Is there a difference between government and society? Rachel Maddow seems to think not.
Pay close attention to these words from the MSNBC host's promo as she attempts to defend "America" against those who (in her view) believe its best days are in the past:
"No, no, no. We're not going to build it. No, No, No. America doesn't have any greatness in its future. America has small things in its future. Other countries have great things in their future. China can afford it. We can't"—you're wrong! And it doesn't feel right and it doesn't sound right to us because that's not what America is."
The first question that arises is: Who is it that says "America [unlike China] doesn't have any greatness in its future"? Who is Maddow arguing against? The last time I heard something like that, it came from the "limits to growth" crowd, which is probably part of Maddow's fan base.
This question continues to be a puzzle until you realize that when Maddow says "America," she means not individual Americans or society but government. And now her fallacy is clear. Frédéric Bastiat identified it in 1850. In his classic, The Law, Bastiat wrote that the "socialist" confuses the distinction between government and society. As a result of this, every time we object to a thing being done by government, the socialists conclude that we object to its being done at all. We disapprove of state education. Then the socialists say that we are opposed to any education... We object to a state-enforced equality. Then they say that we are against equality. And so on, and so on. It is as if the socialists were to accuse us of not wanting persons to eat because we do not want the state to raise grain.
I can see Maddow saying that. One need not be a state socialist, however, to commit this fallacy. It's done all the time all along the political spectrum. But Maddow offers us a particularly good example.
Note Maddow's unspoken premise: An achievement isn't great if the government has nothing to do with it. Government does big things. We mere private individuals do only small things. The bias toward government—a curious thing when you consider that its essence is the legal power to use physical force against peaceful individuals—couldn't be more stark. Yet what grounds are there for believing this? When people are left free to innovate and produce, they routinely take risks to achieve things that are great in the sense that they make our lives better, healthier, and longer. Moreover, much of what makes life better is the cumulative effect of many "small" achievements, marginal improvements in products and services. Any one of them may be small, but the total effect on our lives is great. We'd be worse off without them.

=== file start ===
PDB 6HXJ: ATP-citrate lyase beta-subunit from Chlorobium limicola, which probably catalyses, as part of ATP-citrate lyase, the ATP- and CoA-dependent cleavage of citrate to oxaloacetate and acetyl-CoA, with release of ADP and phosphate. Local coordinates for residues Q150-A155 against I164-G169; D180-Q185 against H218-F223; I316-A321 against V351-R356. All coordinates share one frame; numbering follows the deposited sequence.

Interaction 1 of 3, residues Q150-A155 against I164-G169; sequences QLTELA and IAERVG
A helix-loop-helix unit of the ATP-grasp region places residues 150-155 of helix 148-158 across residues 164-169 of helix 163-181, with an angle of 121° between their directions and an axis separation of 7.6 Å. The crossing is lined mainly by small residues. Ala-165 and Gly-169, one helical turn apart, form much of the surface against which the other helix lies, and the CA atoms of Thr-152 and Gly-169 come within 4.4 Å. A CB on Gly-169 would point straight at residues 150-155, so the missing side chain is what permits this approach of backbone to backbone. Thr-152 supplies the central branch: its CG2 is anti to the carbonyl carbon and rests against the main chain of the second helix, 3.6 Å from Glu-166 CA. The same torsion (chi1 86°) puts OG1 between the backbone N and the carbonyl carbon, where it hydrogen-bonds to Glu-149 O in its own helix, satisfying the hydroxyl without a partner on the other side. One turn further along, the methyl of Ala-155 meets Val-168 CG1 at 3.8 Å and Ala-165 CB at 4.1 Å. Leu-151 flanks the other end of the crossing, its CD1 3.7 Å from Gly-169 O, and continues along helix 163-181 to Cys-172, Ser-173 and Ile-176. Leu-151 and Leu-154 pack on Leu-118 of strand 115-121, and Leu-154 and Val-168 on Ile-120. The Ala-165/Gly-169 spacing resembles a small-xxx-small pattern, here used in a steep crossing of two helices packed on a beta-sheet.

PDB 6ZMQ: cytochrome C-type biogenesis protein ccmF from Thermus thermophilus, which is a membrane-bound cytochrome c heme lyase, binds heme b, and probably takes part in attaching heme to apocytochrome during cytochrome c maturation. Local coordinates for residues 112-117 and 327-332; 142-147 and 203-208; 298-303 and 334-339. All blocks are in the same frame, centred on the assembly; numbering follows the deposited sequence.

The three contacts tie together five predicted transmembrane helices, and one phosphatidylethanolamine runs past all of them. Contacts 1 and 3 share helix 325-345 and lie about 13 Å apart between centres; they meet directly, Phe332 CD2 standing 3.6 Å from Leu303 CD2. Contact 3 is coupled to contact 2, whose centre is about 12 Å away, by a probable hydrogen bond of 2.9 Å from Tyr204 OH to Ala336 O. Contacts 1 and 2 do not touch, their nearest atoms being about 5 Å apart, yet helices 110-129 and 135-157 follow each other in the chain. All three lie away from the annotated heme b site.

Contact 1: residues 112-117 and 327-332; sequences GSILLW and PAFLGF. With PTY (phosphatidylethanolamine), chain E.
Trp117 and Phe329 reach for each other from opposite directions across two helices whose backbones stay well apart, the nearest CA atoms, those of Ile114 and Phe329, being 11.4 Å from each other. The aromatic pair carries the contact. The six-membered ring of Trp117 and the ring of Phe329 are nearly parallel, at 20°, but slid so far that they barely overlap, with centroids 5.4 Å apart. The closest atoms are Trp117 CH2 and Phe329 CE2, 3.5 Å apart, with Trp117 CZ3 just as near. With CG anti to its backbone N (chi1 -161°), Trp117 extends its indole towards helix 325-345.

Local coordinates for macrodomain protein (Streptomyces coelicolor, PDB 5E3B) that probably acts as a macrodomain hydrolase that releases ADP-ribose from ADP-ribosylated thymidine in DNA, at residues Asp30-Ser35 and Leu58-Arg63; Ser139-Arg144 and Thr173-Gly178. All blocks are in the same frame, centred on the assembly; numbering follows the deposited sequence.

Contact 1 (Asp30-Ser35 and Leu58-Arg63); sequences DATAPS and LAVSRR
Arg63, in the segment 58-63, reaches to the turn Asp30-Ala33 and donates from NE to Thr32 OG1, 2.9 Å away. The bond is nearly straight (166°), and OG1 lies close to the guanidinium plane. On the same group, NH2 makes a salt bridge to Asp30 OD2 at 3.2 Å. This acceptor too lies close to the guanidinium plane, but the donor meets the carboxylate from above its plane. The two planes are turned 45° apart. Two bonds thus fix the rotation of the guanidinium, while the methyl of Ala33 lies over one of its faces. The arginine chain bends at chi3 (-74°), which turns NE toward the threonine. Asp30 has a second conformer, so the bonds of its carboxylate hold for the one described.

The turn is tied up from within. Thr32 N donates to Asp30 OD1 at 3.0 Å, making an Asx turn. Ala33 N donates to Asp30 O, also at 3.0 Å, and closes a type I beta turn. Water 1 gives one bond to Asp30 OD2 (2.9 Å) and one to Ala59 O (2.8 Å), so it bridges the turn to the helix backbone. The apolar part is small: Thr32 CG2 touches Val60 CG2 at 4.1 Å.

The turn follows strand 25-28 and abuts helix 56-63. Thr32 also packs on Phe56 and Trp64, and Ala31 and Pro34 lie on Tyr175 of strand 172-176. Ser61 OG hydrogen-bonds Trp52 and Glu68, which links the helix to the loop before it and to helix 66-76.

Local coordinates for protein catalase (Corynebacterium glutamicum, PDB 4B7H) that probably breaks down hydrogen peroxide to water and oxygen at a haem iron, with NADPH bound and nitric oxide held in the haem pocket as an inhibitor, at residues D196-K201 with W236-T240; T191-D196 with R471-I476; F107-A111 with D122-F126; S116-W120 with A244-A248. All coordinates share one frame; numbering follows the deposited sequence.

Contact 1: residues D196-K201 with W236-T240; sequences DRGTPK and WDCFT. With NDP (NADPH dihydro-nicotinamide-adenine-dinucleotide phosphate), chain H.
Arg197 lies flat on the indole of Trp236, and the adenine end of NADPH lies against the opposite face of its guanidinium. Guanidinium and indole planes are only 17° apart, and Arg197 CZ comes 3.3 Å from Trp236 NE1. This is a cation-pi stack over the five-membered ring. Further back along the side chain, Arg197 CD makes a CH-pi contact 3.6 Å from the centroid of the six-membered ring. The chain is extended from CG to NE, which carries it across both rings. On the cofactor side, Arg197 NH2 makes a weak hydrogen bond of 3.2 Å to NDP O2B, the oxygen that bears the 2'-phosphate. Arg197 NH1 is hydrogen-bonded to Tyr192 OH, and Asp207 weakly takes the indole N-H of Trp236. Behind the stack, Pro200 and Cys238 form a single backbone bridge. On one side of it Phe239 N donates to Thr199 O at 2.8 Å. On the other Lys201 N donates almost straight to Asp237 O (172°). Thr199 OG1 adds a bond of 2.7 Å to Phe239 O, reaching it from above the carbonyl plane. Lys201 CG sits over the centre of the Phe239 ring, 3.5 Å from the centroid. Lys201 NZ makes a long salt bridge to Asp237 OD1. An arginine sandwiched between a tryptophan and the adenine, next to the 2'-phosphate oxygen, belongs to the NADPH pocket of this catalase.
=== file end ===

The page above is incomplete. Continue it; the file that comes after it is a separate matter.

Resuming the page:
Echoing President Obama and Senator-elect Elizabeth Warren, Maddow apparently believes that no private accomplishment is possible without government support through spending on infrastructure, education, and research. But that is wrong. All of those things can be and have been provided in the private market. Government has a way of crowding out private efforts and then asserting its own importance because of the lack of private alternatives. It's a self-fulfilling prophecy!
Government doesn't just crowd out private-sector activities; it also substitutes inferior ones in their place. No one is pleased with education—which has been under government control for close to 200 years. If the infrastructure is in disrepair, who's to blame for that? Politicians don't think about fixing things until they need a rationalization for "stimulus" spending. Why does it take a recession to make them think about the roads and bridges? American history is rife with examples of private roads and bridges, whose owners didn't wait for an economic crisis to fix them. Their incomes—their businesses—depended on satisfying customers. That goes for education and research too.